When FDR Welcomed the Nazis

Americans remember Franklin D. Roosevelt as the president who led our country in the war against Nazi Germany. But stunning new research by Prof. Stephen Norwood, of the University of Oklahoma, reveals a disturbing episode in the 1930s when FDR’s State and Navy departments went out of their way to foster friendly relations with Hitler. Norwood’s essay appears in the new book, From Antisemitism to Anti-Zionism, edited by Eunice G. Pollack. Norwood was interviewed by Ami’s Dr. Rafael Medoff.

Ami: Your essay tells the story of two military ships that were sent by Nazi Germany to visit the United States in the 1930s. What was Hitler’s motive in sending the ships?
Norwood: Hitler sent the two navy cruisers, the Karlsruhe and the Emden, on propaganda missions in the mid-1930s to convey to Americans that Nazi Germany was a respectable member of the community of nations, misrepresented by a Jewish-controlled American press. Hitler had been a soldier in the German army in World War I, and knew that American intervention had been important in breaking the long stalemate on the Western front and bringing about the Allied victory. He was also concerned that American industrial and food supplies would again strengthen British and French military capability in the next war. By forging friendly ties with the U.S. navy high officer corps and influential American business and civic leaders in the cities that the warships visited, the Hitler regime hoped to make it more likely that the United States would remain neutral in the European war that Germany was preparing to fight.

Ami: Why was rebuilding the German navy so important to Hitler?
Norwood: Hitler made it a high priority for several reasons. First, he knew that the British had clamped a tight naval blockade on German ports during World War I that had kept German warships bottled up in the Baltic Sea, reduced food supplies available to Germany, and damaged civilian morale. So a powerful German navy could sharply reduce the effectiveness of an anticipated British blockade in the next World War. A strong navy could also impede the movement of French and British colonial troops from Africa and Asia to Europe. A large modern fleet featuring cruisers like those visiting the United States could help propel Germany to victory in the next war. Since those warships could rapidly traverse vast distances without refueling, they could attack British and French naval and merchant vessels, destroying the Allies’ Atlantic lifeline, thus depriving the enemy of necessary war materiel, industrial goods, and food.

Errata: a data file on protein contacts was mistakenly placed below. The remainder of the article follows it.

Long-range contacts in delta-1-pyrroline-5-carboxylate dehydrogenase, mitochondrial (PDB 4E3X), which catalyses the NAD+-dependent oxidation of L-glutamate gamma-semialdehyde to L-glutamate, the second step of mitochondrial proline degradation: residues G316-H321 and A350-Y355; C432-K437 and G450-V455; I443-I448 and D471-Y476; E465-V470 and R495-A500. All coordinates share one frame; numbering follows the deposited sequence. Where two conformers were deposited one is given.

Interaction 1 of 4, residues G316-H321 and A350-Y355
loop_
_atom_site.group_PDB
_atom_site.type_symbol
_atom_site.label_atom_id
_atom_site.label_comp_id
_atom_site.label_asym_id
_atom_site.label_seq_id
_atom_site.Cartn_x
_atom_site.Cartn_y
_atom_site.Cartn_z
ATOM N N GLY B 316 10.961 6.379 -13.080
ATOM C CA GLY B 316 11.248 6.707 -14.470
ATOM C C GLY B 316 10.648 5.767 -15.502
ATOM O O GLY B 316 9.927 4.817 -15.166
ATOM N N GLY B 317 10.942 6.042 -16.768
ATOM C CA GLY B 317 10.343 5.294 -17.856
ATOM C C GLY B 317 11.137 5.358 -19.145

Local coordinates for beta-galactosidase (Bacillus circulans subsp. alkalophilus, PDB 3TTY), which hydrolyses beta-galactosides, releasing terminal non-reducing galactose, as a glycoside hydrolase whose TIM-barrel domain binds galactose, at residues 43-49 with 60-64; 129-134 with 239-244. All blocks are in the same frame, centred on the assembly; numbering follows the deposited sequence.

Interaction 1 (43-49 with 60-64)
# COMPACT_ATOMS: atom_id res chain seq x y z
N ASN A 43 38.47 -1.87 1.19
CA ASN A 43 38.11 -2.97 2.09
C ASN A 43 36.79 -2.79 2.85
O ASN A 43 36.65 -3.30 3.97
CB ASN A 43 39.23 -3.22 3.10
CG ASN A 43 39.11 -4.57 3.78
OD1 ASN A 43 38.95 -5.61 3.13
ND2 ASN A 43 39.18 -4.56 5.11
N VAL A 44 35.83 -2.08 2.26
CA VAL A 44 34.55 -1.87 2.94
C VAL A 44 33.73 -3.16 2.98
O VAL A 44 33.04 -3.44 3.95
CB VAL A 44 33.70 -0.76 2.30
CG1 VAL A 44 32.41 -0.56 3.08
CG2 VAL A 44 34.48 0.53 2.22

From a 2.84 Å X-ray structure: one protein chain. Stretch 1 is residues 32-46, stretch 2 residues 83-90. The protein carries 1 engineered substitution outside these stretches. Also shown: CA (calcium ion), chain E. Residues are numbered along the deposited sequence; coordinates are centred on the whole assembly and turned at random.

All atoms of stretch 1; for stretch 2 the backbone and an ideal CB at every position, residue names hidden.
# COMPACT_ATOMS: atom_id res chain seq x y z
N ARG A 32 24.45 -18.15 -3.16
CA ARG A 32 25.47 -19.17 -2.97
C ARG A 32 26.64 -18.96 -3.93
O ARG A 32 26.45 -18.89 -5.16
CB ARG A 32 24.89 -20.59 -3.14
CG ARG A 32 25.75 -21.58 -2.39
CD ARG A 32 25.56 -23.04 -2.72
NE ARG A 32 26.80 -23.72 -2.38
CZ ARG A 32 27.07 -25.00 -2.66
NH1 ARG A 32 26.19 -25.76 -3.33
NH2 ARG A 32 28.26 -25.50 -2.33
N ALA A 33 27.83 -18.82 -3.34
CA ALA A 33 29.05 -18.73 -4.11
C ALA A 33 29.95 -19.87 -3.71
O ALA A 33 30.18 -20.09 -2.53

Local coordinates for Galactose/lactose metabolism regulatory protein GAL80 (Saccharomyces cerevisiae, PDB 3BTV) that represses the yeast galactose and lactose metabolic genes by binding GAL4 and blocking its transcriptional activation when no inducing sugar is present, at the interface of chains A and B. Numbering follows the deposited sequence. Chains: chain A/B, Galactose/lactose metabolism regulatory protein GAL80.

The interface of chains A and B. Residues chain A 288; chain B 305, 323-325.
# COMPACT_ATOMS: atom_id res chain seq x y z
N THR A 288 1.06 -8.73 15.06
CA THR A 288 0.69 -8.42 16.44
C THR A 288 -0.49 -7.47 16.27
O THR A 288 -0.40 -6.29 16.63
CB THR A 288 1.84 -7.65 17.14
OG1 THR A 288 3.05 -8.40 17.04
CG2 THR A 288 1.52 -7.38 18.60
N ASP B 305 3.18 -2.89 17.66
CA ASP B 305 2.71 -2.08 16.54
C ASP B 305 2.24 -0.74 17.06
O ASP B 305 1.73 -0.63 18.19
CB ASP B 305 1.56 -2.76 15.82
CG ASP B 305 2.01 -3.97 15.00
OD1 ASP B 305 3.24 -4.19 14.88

Ami: The captain of the S.S. Karlsruhe, Freiherr Harsdorf von Enderndorf, said he hoped to “carry into the outside world something of the spirit of the New Germany.” What did he mean?

Norwood: The German government had been deeply concerned about the numerous reports of Nazi anti-Semitic atrocities and the killing, imprisonment, and torture of antifascists that had appeared in the American and British press from the time Hitler assumed power. Newspapers such as the Manchester Guardian and syndicated columnists, including Pierre van Paassen, had interviewed Jewish and Social Democratic refugees who provided them with highly detailed accounts of Nazi outrages. The Hitler regime was also worried about the impact of the boycott of German goods and services, and was determined to undermine it. The German military was intensely anti-Semitic and wanted to do its part to propagandize for Nazism and refute the American journalists who denounced it. This meant disseminating the standard Nazi arguments: Jews had been poised to take over Germany until Hitler became chancellor, Jews spearheaded a Communist conspiracy against Christian civilization, the Fuehrer was a great moral leader while Jews were a degenerate parasitical race of deicides responsible for bleeding the German people, running the white slave trade, and so on. The German warships’ visits to American ports provided their personnel and German diplomats serving in the United States with a platform to make Hitler’s case to Americans, and defame Jews. They took every opportunity to do this at the numerous receptions American civic, church, and naval leaders staged for them, and in the interviews the American media accorded them.